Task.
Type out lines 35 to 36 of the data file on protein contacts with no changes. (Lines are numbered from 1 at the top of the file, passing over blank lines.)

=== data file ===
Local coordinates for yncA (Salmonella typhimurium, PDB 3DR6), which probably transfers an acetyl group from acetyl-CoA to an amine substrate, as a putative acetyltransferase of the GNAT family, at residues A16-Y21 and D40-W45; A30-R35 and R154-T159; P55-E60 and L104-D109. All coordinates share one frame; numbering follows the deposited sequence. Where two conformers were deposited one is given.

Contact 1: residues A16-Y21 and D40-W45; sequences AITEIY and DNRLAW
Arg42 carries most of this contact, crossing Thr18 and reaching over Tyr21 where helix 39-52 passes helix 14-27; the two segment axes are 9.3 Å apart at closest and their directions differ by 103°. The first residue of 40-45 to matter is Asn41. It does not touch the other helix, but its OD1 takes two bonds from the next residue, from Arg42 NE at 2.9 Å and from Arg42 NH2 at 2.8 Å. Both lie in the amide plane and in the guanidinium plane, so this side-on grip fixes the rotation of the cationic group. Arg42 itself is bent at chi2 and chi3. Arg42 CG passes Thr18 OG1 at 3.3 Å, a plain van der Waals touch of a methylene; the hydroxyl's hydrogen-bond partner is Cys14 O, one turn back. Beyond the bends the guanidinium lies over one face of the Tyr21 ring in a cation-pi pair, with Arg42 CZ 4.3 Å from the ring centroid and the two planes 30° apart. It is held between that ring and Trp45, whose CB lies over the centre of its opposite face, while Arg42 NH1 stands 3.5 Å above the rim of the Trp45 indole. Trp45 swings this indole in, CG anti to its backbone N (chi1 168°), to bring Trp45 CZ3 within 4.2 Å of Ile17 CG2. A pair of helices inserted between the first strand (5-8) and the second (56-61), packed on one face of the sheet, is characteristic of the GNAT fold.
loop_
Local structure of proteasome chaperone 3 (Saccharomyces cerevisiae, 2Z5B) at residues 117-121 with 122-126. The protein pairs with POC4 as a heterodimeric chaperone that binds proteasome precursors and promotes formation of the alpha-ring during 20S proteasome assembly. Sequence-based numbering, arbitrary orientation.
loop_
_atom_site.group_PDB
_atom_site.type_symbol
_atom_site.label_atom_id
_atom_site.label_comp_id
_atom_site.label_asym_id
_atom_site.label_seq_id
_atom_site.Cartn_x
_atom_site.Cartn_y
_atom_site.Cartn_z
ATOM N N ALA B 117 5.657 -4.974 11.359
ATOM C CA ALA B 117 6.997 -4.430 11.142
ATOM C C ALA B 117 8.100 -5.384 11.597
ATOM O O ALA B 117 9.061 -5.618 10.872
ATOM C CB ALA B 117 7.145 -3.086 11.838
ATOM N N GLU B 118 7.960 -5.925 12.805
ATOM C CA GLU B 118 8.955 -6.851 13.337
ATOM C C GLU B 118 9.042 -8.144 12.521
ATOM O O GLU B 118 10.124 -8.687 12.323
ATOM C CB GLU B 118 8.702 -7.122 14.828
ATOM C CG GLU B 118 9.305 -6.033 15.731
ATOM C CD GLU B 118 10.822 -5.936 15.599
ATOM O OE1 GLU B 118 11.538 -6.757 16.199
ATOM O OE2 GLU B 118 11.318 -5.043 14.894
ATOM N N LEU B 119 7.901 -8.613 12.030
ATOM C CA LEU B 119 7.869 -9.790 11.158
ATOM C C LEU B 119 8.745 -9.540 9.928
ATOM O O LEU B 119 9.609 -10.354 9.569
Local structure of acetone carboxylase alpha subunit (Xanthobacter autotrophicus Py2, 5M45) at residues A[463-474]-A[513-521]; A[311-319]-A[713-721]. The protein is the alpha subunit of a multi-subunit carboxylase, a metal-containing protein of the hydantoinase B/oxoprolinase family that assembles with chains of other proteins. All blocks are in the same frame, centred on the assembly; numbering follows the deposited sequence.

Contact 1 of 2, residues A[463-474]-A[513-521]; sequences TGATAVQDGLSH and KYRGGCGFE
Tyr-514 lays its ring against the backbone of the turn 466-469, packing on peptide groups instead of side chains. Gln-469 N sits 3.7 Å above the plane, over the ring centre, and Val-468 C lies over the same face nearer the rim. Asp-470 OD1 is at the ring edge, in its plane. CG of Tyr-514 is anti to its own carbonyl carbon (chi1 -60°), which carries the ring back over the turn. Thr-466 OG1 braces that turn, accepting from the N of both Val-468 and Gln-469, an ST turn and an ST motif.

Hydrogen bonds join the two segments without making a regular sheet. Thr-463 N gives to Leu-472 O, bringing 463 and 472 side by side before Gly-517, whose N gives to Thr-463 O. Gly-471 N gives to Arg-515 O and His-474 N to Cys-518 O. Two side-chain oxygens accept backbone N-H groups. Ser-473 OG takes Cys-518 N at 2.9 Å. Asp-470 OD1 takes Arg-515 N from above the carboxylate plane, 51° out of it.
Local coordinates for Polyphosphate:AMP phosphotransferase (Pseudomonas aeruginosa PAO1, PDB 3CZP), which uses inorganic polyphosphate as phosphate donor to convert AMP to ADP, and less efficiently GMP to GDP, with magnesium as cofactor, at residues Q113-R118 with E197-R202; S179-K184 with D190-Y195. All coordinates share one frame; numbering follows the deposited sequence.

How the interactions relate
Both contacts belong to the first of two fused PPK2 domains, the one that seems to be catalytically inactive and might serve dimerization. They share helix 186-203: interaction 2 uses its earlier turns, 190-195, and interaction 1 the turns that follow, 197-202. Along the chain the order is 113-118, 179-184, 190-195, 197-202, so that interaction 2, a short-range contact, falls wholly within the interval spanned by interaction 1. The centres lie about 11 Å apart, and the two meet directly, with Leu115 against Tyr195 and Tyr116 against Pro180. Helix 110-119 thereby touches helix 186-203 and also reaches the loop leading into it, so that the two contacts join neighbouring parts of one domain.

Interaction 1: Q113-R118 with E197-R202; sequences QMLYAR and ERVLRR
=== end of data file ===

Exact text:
Contact 1 of 2, residues A[463-474]-A[513-521]; sequences TGATAVQDGLSH and KYRGGCGFE
Tyr-514 lays its ring against the backbone of the turn 466-469, packing on peptide groups instead of side chains. Gln-469 N sits 3.7 Å above the plane, over the ring centre, and Val-468 C lies over the same face nearer the rim. Asp-470 OD1 is at the ring edge, in its plane. CG of Tyr-514 is anti to its own carbonyl carbon (chi1 -60°), which carries the ring back over the turn. Thr-466 OG1 braces that turn, accepting from the N of both Val-468 and Gln-469, an ST turn and an ST motif.